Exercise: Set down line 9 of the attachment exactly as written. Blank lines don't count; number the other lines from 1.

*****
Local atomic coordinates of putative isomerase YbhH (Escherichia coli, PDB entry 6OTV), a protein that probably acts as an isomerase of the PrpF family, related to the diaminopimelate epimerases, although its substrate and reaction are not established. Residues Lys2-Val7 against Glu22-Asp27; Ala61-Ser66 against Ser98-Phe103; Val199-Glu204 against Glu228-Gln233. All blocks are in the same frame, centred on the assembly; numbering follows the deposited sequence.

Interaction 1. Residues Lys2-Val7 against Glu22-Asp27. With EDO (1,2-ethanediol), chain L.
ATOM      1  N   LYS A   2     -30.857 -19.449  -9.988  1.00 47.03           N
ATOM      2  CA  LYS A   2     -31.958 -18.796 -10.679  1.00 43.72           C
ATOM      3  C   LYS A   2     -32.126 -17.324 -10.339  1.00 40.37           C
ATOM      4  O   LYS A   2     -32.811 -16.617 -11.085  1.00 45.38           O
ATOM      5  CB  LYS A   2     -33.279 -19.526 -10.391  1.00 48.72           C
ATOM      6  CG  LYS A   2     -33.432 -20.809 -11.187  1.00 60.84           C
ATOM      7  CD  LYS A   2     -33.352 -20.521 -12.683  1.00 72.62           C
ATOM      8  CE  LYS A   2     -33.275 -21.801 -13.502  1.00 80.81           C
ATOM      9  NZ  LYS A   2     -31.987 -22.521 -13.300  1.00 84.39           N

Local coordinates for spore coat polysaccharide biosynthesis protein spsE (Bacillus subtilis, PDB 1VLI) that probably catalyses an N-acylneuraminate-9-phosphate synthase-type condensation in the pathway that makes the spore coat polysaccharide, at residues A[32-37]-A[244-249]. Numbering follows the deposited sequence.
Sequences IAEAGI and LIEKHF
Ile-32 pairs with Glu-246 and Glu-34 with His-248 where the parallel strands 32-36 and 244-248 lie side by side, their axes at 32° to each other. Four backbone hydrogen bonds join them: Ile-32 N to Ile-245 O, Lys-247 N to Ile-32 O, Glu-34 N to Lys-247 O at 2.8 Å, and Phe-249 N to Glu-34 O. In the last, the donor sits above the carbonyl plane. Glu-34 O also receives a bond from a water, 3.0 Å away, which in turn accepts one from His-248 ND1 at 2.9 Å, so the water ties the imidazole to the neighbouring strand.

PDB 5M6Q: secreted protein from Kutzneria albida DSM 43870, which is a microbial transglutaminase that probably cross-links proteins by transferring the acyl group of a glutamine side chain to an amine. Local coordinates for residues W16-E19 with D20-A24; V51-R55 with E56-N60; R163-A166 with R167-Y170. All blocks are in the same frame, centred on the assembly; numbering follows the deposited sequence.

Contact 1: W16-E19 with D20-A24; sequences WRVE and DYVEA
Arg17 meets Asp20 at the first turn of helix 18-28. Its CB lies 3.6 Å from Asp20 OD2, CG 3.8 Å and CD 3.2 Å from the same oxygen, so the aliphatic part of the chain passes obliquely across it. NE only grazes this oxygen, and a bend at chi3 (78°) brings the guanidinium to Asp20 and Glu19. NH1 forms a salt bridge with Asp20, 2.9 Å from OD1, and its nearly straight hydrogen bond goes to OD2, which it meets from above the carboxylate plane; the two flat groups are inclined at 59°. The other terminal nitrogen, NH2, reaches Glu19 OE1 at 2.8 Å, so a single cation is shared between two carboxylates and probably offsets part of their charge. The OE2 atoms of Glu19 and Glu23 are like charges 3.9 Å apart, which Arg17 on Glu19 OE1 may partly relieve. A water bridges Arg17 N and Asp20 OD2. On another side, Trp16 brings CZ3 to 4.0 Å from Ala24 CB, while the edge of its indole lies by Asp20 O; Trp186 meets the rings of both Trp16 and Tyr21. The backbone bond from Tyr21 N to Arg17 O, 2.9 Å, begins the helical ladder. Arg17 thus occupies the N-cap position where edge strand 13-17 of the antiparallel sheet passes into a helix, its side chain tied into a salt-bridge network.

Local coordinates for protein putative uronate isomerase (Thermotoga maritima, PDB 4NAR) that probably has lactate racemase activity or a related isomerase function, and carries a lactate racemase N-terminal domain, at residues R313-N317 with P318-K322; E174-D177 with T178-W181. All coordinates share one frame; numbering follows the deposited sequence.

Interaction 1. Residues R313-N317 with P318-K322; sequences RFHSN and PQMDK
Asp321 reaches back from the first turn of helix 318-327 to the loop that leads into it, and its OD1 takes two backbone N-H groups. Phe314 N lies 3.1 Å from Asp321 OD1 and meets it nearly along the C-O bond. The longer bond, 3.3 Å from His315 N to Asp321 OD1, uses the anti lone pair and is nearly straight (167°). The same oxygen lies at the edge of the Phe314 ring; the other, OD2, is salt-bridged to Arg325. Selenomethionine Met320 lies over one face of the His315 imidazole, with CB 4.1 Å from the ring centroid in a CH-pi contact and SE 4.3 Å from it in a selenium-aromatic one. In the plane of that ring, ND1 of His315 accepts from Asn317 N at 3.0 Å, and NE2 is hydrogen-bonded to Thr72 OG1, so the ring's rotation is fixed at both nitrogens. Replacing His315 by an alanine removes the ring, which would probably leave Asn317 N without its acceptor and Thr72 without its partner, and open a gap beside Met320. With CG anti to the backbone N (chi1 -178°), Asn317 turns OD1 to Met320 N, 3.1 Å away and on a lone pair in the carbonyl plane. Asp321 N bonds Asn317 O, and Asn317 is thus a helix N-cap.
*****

ATOM      7  CD  LYS A   2     -33.352 -20.521 -12.683  1.00 72.62           C